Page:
PEI

'Punished for being poor': Charlottetown man fed up with EI zoning on P.E.I.

A Charlottetown man is fighting to put an end to the Island's two-zone Employment Insurance system, saying he's being "punished for being poor" as a result of the switch.

'I will stand in front of a judge with my knees knocking and I will tell him the same story'

Carl Phillis estimates the change from a single EI zone to dual zones several years ago is costing him $1,500 to $2,000 per year and that he has to work 19 weeks for just 14 weeks of EI. (Richie Bulger/CBC)

A Charlottetown man is fighting to put an end to the Island's two-zone Employment Insurance system, saying he's being "punished for being poor" as a result of the switch.

Carl Phillis, a seasonal cemetery caretaker, estimates the change to dual EI zones several years ago is costing him $1,500 to $2,000 per year and that he has to work 19 weeks for 14 weeks of EI.

This has left him scrambling to make ends meet between the time his EI cheques run out and when he has to start work again.

"For five months, I have very little income coming in. Very little. I've been teaching one pottery class a week, that's been giving me $50 a week — that's ended," he told Island Morning.

"I've got a GST cheque. Luckily, I got some income tax back. That's going to at least get me closer to when I'm supposed to start at work, but it has been very very tough."

"What I'm running into a lot is a lot of passing the buck. The federals pass it on to the provincial, visa versa.— Carl Phillis

Back in 2014, the Harper government split the Island into two zones, which meant residents in rural parts of the province could get benefits for a longer period of time having worked fewer hours. That's considered zone one.

Charlottetown, stretching to the North Shore, falls under zone two and workers in this zone have to work more hours than they did previously. This has led to a bigger punch to seasonal workers like Phillis, who live in Charlottetown.

As a result of the change in 2014, there's been a seemingly endless debate between the provincial and federal governments about switching it back to a single zone. Reversing the Conservative switch was also a pledge made by the Island's four Liberal MPs on the campaign trail in the last election.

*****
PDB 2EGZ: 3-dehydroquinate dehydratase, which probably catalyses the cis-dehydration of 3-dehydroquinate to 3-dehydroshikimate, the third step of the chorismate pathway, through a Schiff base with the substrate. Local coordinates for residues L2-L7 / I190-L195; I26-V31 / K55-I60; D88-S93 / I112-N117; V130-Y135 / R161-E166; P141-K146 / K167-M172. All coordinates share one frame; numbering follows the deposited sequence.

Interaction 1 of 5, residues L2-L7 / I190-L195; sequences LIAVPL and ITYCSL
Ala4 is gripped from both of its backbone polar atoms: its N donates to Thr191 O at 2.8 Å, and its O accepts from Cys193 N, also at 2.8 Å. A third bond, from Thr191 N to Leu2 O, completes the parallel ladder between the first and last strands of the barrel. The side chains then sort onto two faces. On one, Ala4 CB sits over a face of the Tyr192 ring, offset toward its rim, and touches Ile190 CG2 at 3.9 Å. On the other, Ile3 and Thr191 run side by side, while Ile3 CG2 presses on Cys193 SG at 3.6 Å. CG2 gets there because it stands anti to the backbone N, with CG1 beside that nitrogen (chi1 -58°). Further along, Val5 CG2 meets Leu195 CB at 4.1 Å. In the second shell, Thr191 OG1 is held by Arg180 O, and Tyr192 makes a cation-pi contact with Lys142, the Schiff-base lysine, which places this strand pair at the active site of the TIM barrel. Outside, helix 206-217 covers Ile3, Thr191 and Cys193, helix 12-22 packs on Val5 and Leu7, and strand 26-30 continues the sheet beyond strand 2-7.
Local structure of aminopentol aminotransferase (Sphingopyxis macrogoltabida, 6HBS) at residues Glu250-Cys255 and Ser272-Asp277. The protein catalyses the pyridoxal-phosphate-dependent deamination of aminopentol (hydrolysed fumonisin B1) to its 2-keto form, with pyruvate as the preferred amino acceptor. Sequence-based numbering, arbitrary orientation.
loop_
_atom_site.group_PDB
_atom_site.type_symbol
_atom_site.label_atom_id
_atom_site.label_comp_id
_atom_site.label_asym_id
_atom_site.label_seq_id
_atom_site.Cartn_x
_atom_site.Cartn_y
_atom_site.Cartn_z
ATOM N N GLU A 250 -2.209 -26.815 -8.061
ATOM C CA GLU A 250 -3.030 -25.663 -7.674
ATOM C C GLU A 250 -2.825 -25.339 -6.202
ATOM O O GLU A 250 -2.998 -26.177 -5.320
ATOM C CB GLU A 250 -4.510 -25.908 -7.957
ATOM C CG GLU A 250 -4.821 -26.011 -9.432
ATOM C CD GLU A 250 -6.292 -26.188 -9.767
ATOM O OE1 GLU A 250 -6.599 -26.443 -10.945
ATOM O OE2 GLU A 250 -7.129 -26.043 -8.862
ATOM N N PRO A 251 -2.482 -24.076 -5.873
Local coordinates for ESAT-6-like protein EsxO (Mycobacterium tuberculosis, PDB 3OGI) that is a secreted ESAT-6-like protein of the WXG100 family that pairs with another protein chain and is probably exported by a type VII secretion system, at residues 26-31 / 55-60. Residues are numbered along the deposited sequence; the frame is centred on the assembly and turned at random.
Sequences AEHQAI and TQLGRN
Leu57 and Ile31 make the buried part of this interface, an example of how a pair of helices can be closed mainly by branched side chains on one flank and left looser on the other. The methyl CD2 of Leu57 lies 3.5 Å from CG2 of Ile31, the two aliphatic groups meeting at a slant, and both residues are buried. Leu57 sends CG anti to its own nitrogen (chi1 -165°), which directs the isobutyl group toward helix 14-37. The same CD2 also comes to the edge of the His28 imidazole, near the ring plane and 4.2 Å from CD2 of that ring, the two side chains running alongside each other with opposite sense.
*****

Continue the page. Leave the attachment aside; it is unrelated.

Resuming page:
The Charlottetown EI region, created in 2014, actually stretches all the way to the province's North Shore. The rest of the province is in a separate zone known as the P.E.I. region (Government of Canada)

"What I'm running into a lot is a lot of passing the buck. The federals pass it on to the provincial, visa versa," Phillis said.

"Really the courts should have a look at this … I will stand in front of a judge with my knees knocking and I will tell him the same story."

"We are being punished for being poor."

Phillis has been writing letters to politicians, including the Prime Minister's Office, federal minister of Families, Children and Social Development Jean-Yves Duclos, and Premier Wade MacLauchlan's office.

Training program a 'partial fix'

The weeks without a cheque between when the employment insurance runs out and before a person is scheduled to start work again has been called a "black hole" by the Trudeau Liberals.

In the 2018 budget, in an attempt to address the issue, the federal government announced a two-year "partial fix" to the black hole, Charlottetown MP Sean Casey said. That includes $230 million over two years for the labour market development agreement to fund a new training program that workers can access.

'The money is there for the provinces to come up with a program to get that money into the hands of the people in that situation,' Sean Casey says. (Brittany Spencer/CBC)

A further $10 million is also being reallocated to provide immediate income support and training to affected workers.

The plan is, over those two years, to develop a long-term solution for seasonal workers in industries such as tourism and fish processing.

"The money is there for the provinces to come up with a program to get that money into the hands of the people in that situation," Casey said.

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With files from Island Morning